Studaway v. Sec'y of Health & Human Servs.,
815 F.2d 1074, 1076 (6th Cir. 1987). However, where the ALJ
failed to follow the Social Security Act's procedural
regulations, the ALJ's decision must be reversed even if
the decision is supported by substantial evidence. Wilson
v. Comm'r of Soc. Sec., 378 F.3d 541, 544 (6th Cir.
reviews de novo the parts of an R&R to which a party
objects. See Fed. R. Civ. P. 72(b); Thomas v.
Halter, 131 F.Supp.2d 942, 944 (E.D. Mich. 2001).
However, a reviewing court “is not required to
articulate all the reasons it rejects a party's
the authority of the Social Security Act, the Social Security
Administration established a five-step sequential evaluation
process for determining whether an individual is disabled. 20
C.F.R. § 404.1520(a)(4). If the agency determines that
the claimant is disabled or not disabled at a step, it need
not proceed further. Id. However, if the agency does
not find that the claimant is disabled or not disabled at a
step, it must proceed to the next step. Id.
“The burden of proof is on the claimant through the
first four steps . . . If the analysis reaches the fifth step
without a finding that the claimant is not disabled, the
burden transfers to the [Commissioner].” Preslar v.
Sec'y of Health & Human Servs., 14 F.3d 1107,
1110 (6th Cir. 1994); see also Bowen v. Yuckert, 482
U.S. 137, 146 n.5 (1987).
Plaintiff's case, the doctrine of res judicata
constrained ALJ Sloss' application of the five-step
sequential evaluation process because Plaintiff previously
filed a claim for social security benefits for which she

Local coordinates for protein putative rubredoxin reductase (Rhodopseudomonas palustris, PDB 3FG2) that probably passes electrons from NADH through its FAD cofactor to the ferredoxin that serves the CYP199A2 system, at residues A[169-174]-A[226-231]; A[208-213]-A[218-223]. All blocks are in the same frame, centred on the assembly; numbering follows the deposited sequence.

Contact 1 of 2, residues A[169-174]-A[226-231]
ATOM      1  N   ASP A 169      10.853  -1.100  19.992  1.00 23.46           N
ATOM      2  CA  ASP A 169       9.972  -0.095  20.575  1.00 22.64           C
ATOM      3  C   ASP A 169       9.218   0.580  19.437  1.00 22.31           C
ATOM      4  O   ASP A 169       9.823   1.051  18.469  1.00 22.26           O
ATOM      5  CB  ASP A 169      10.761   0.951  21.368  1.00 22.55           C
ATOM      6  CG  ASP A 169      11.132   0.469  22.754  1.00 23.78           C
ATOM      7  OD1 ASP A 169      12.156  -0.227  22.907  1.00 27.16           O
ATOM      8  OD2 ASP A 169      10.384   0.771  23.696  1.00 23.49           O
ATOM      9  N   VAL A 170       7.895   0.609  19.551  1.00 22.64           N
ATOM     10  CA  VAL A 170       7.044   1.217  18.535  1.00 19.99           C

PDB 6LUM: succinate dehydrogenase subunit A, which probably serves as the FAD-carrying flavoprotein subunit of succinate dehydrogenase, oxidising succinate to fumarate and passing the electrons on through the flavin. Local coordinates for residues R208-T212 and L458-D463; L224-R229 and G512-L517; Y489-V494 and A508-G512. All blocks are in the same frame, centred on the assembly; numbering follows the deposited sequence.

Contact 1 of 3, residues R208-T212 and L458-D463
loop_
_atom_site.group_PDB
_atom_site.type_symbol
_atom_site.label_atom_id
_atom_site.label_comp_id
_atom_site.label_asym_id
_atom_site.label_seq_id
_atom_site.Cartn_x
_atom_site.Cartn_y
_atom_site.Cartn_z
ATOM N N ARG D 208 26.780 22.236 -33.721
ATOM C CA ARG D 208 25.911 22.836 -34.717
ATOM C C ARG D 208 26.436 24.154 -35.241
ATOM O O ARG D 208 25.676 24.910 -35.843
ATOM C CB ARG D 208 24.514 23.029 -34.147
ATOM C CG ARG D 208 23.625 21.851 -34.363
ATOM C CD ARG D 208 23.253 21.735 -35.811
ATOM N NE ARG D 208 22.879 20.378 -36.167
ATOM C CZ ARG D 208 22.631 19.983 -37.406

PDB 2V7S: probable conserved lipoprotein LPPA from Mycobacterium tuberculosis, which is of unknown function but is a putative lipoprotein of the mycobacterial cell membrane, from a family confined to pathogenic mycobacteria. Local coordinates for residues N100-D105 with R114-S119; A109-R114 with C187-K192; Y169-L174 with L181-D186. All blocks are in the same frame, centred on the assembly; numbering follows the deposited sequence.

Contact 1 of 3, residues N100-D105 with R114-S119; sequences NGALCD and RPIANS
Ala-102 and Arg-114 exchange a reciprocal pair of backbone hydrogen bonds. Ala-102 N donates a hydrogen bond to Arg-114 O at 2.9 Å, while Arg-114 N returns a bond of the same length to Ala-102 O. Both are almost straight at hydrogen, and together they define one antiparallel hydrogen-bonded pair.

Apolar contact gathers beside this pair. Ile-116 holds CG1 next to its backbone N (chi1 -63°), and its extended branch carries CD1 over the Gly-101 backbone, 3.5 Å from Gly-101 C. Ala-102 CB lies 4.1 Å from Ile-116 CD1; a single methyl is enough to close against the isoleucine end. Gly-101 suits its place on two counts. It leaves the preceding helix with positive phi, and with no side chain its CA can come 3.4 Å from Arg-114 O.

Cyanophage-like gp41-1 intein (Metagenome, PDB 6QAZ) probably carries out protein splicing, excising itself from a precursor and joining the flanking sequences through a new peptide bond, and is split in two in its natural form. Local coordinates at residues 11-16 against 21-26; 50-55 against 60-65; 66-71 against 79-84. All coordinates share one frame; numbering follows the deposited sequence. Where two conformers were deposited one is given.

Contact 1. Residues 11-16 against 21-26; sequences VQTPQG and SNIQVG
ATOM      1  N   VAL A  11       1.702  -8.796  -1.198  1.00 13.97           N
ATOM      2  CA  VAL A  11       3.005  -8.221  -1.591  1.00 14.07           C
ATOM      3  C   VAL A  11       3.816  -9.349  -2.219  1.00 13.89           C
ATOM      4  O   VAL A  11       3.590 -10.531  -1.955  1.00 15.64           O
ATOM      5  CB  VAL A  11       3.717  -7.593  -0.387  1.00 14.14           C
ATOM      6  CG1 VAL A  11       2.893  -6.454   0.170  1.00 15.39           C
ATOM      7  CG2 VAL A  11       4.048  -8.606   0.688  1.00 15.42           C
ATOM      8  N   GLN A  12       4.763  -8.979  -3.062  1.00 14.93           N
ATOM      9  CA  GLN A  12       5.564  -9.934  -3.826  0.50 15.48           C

received a partially favorable decision in March 2010.
See Drummond v. Comm'r of Soc. Sec., 126 F.3d
837, 842-43 (6th Cir. 1997) (holding that adjudicators must
adopt the final decision by an ALJ or the Appeals Council on
a prior claim in determining whether the claimant is disabled
with respect to an unadjudicated period absent new and
material evidence). In that 2010 decision, the Commissioner
granted Plaintiff a closed period of disability from April 2,
2006 through February 2, 2008, finding that all of
Plaintiff's impairments (i.e., nonunion fracture of
shoulder/collar bone and depression) were nonsevere after she
admittedly achieved medical improvement on the latter date.
(A.R. at 114-121, ECF No. 7-3 at Pg ID 138-45.) ALJ Sloss was
required to follow the prior 2010 decision unless Plaintiff
demonstrated by clear and convincing evidence that “her
condition so worsened in comparison to her earlier condition
that she was unable to perform substantial gainful
activity.” Casey v. Sec'y of Health & Human
Servs., 987 F.2d 1230, 1232-33 (6th Cir. 1993).
the five-step sequential evaluation process, ALJ Sloss first
considered whether Plaintiff was currently engaged in
substantial gainful activity. 20 C.F.R. §
404.1520(a)(4)(i), (b). ALJ Sloss concluded that Plaintiff
had not engaged in substantial gainful activity during the
relevant period-that is, from her alleged onset date of March
16, 2010 through her date last insured of March 31, 2011.
(A.R. at 39, ECF No. 7-2 at Pg ID 62.) At the second step,
ALJ Sloss considered whether Plaintiff had a severe medically
determinable physical or mental impairment during the
relevant period that met the duration requirement of the
regulations and significantly limited her ability to do basic
work activities. 20 C.F.R. §§ 404.1520(a)(4)(ii)
and (c). ALJ Sloss concluded that Plaintiff had the following
impairments through the date last insured: neuropathy in the
left shoulder, sacroiliitis, and depression. (A.R. at 40, ECF
No. 7-2 at Pg ID 63.) However, ALJ Sloss concluded that
Plaintiff did not present evidence to show that her
impairments worsened since the 2010 disability decision to
the point where they significantly limited her ability to do
basic work activities by her date last insured.
(Id.) ALJ Sloss therefore ...